I’ve always been a little weird about iPhone cases. I am one of those guys who upgrades my phone every year, and the excellent resale value of the iPhone is higher if the phone is in great condition when finding its new owner. I have spent at least $50 or $60 every year on cases for my phone; I’ve tried clear plastic cases, minimalist cases, silicon cases, the iPhone 4 bumper, leather pouch cases, a BookBook wallet case – almost the entire spectrum of choices. But it’s only for the past year that I have been interested in in-car mounts for my phone.
I have been using a RAM Mount RAM Universal X-Grip Cell Phone Holder to securely hold my iPhone for about a year, and I love it. To the two criticisms that I had about that mount in my review (it can’t be operated one-handed, and it is easy to inadvertently hit the volume up/down buttons), I would also add that it leaves a giant suction cup-shaped circle on the windshield when you remove it, which I’m not a huge fan oiOf. When I received an offer to review the iOmounts iOauto Pro, with the promise of one of the best in-car phone mounting solutions, I was eager to see if it could address the criticisms I had of the RAM Mount product. Despite my critiques of the RAM Mount, I do love it, and it would take an excellent product for me to switch.
First, let’s skip to the good part: even though it’s doubtful that the iOmounts folks ever saw my review of the RAM Mount RAM Universal X-Grip Cell Phone Holder, somehow their product does address the three issues I have with the RAM product. Unfortunately, its design also adds other issues that are deal breakers for me.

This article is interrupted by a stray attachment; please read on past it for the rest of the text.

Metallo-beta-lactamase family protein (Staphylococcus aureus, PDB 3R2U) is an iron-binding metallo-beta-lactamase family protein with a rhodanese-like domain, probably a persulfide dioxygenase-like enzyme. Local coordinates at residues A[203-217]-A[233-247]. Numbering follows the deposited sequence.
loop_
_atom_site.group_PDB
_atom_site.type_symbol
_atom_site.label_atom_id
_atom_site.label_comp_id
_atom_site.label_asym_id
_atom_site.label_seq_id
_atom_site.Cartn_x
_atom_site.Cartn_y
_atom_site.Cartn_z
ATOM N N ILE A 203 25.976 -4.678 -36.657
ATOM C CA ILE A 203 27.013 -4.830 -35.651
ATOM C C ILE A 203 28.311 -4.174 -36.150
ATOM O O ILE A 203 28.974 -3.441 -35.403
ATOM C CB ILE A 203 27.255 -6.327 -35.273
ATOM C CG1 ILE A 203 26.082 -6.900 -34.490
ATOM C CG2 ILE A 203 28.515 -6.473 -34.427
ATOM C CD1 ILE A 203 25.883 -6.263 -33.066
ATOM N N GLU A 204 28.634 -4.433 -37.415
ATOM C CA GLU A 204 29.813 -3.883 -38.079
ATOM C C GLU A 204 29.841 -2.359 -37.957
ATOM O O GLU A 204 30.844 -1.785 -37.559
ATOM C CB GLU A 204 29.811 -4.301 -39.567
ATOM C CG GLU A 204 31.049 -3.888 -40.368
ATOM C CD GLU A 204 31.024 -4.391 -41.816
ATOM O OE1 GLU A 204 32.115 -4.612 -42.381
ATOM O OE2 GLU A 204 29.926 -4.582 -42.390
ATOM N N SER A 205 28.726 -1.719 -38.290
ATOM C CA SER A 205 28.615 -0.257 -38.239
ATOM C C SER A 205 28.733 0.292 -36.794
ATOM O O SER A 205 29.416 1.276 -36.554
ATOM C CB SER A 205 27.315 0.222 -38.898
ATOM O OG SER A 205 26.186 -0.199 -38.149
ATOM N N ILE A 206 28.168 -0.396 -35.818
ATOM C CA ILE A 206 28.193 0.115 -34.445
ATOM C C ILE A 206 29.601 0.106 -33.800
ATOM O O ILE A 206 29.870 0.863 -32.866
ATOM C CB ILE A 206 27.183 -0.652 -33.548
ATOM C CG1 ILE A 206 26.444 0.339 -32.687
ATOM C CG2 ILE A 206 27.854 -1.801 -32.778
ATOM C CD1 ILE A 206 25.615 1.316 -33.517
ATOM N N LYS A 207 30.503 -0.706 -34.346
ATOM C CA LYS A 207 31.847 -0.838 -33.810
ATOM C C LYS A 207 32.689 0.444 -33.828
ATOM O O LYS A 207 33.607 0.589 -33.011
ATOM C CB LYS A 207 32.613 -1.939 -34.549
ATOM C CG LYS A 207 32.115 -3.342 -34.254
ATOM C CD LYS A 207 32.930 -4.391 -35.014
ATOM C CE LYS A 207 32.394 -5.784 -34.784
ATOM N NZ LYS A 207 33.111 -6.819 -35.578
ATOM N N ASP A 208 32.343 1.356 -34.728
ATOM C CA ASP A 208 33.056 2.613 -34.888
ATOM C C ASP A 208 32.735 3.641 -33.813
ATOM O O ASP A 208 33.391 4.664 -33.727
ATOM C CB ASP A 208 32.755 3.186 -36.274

The iOmounts iOauto Pro is custom-fitted to a specific make, model, and year of vehicle. Since we’re working on a long-term test of the 2013 Toyota Sienna XLE AWD, I figured that I would request a sample built to fit that van. The problem with this approach is that while the mount is “universal” in that it will hold basically any size and shape of cell phone securely, it can only be used with a specific vehicle. For someone like me who changes vehicles all the time (I am mainly talking about press cars, but the fact is that I’ve bought five new vehicles over the past 10 years as well), it means that you’re also going to need to buy a new cell phone holder if the iOmounts product is your choice.
The iOmounts iOauto Pro comes in a durable clear plastic bag that is held closed by a folded piece of cardboard that’s stapled to the top. Inside the bag is the ProClip dashboard mount, a red magnet “core,” an alcohol swab, two iOadapt metal discs, two iOmounts skin decals, and a small product catalog.
Installation is very simple. If you plan to ever remove the iOadapt disc from your device, you need to put the iOmounts skin decal on the back of it first (a 2×2 inch square). The iOmounts skin decal is removable without leaving a mark on your device or case; the iOadapt disc will likely damage your device or at least leave a mark if you try to remove it (and its scary 3M-branded adhesive).
Next, you hold the ProClip dashboard mount up to the air vent on the left side of the center stack, to the left of the radio/navigation system. The bottom goes into the air vent, then you pivot it upward to snap the top of the dashboard mount into the vent. Effectively, you have just covered two thirds of your air vent. More on this later. You’re also done with the installation process.